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short change: Mahila Bank ties up with New India; launches three health schemes

These products would be available on portals for the bank, to create more efficiencies and ease of use, Usha Ananthasubramanian said.

By: Press Trust of India | New Delhi | Published: February 24, 2014 3:17:31 am

Mahila Bank ties up with New India; launches three health schemes

Bharatiya Mahila Bank (BMB), the first all-women bank, has tied with New India Assurance to launch health insurance products for women account holders of the bank. These policies, BMB Sakhee, BMB-Nirbhaya and BMB-Parivar Suraksha provide customised package of health insurance policies from New India assurance, its chairperson Usha Ananthasubramanian said here.

While Sakhee Policy aimed at rural women, offers covers up to Rs 50,000, the Nirbhaya schemes offers cover limit up to Rs 5 lakh. At the same time, Parivar Suraksha offers family floater facilities, she said. These products would be available on portals for the bank, to create more efficiencies and ease of use, she added. The bank, a pioneering initiative to empower women, was launched in November last year with a corpus of Rs 1,000 crore to function as a universal bank.

Insurers, MFs await regulatory go-ahead for bond trading

Mutual funds and insurance firms are awaiting go-ahead from their respective regulators — Sebi and Irda — with regard to their participation in the newly launched Interest Rate Futures (IRF) on stock exchanges. All three national bourses — NSE, BSE and MCX-SX — launched trading last month in cash-settled IRF contracts, which are based on the benchmark 10-year government bonds, one of the most liquid debt paper instruments.

An IRF is a contract between a buyer and a seller for future delivery of an interest-bearing security such as government bonds. Those allowed to trade in this segment include banks, primary dealers, mutual funds, insurance companies, FIIs, corporates and brokers, as well as retail investors.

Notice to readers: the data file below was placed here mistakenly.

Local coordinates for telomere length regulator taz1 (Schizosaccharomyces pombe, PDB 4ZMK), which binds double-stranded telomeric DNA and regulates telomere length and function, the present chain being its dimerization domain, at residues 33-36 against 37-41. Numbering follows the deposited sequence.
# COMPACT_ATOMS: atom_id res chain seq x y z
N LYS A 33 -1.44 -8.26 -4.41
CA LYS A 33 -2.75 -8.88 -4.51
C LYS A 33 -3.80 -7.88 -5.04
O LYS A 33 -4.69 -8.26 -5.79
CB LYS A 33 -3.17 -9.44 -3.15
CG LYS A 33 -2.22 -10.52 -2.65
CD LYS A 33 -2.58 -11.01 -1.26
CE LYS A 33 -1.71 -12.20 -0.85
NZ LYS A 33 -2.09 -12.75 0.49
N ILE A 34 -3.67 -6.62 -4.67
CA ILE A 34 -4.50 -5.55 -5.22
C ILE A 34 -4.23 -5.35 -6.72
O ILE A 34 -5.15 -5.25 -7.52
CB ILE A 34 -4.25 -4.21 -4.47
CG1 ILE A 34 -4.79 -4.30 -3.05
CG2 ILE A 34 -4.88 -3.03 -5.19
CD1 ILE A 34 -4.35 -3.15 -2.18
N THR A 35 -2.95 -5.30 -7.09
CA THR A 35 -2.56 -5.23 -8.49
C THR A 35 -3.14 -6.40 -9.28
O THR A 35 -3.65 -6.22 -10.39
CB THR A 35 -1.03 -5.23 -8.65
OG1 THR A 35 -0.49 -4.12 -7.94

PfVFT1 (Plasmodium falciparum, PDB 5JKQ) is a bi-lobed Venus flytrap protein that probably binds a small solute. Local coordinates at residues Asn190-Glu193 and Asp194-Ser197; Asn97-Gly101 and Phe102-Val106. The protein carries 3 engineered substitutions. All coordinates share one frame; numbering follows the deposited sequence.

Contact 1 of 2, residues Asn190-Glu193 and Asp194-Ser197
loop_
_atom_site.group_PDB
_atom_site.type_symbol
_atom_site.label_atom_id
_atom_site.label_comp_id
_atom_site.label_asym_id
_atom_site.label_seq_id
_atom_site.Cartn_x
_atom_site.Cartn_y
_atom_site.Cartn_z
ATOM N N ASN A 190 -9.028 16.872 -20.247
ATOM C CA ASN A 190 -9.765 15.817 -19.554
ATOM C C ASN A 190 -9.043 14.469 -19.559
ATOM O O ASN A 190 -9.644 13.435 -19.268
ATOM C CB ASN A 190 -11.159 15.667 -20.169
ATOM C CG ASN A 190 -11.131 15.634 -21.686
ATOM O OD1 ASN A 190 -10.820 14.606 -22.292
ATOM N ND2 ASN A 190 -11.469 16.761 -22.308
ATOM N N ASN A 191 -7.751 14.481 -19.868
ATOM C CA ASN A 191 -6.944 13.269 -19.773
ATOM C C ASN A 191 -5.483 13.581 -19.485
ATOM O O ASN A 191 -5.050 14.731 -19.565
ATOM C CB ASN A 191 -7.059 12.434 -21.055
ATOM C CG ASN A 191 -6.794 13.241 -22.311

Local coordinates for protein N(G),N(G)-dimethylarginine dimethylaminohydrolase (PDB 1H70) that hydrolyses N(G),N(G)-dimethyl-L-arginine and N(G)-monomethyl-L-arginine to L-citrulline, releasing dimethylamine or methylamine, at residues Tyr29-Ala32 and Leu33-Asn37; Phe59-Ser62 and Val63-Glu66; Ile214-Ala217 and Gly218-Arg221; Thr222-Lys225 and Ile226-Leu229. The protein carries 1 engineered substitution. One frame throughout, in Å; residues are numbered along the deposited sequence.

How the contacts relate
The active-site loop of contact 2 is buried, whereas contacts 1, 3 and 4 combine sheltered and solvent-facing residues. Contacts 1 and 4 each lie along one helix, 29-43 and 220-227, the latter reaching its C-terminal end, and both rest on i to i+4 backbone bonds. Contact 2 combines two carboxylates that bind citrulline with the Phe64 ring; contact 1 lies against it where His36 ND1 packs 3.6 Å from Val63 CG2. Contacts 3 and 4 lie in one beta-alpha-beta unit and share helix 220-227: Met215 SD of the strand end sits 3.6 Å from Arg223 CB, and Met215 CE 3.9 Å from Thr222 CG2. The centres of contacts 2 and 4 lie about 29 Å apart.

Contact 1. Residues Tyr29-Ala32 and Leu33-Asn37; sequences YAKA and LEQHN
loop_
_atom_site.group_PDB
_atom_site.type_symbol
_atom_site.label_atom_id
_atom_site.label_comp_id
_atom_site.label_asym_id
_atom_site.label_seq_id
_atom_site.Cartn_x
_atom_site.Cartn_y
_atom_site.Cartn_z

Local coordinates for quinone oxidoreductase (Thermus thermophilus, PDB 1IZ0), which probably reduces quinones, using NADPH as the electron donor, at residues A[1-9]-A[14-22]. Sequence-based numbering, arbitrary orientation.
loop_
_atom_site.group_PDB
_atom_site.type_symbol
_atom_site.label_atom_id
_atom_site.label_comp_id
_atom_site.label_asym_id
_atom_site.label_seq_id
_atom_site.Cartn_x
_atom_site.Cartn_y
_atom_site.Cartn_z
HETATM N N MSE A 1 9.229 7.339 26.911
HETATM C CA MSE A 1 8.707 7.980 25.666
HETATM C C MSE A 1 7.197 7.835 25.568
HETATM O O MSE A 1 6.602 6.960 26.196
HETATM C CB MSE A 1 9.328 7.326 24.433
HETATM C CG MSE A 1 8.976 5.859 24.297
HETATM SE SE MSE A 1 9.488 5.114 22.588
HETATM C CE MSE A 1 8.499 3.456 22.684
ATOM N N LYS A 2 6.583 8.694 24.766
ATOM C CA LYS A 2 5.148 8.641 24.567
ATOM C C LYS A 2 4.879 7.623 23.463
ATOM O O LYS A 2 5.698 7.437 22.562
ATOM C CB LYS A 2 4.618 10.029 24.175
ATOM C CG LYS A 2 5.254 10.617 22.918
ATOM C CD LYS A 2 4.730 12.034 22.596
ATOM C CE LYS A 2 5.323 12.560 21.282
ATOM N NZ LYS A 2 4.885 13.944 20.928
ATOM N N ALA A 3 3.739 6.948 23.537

While banks, corporates and brokerage firms have already begun trading in IRF, mutual funds and insurance companies are yet to do so and the overall IRF trading volumes have slumped after a robust beginning. According to sources, mutual funds have sought clarity from Securities and Exchange Board of India (Sebi) with respect to definition of hedging while they have also asked for information on whether they would need to have the same underlying security for hedging purposes.

Sebi collates KYC details of nearly two crore investors

New Delhi: As government prepares to set up a central Know Your Client system for entire financial sector, details of close to two crore investors have been collated on a centralised database for various segments of capital markets. In his interim budget speech, finance minister P Chidambaram said the government plans to “create one record for all financial assets of every individual”.

The move is expected to help ease doing business for individuals as well as financial sector entities, including banks, insurers, mutual funds, brokers and others. Following directions from capital markets regulator Sebi, a centralised KYC database has already been set up for all segments under its jurisdiction ,including mutual funds and brokerage firms.

Now, Sebi has cleared a proposal to allow market intermediaries to access investor details from these agencies, rather than carry out a fresh KYC verification procedure. According to latest data available with Sebi, as many as 1.87 crore investors have provided KYC details to five KRAs (KYC Registration Agencies) registered with the market regulator at the end of December 2013.

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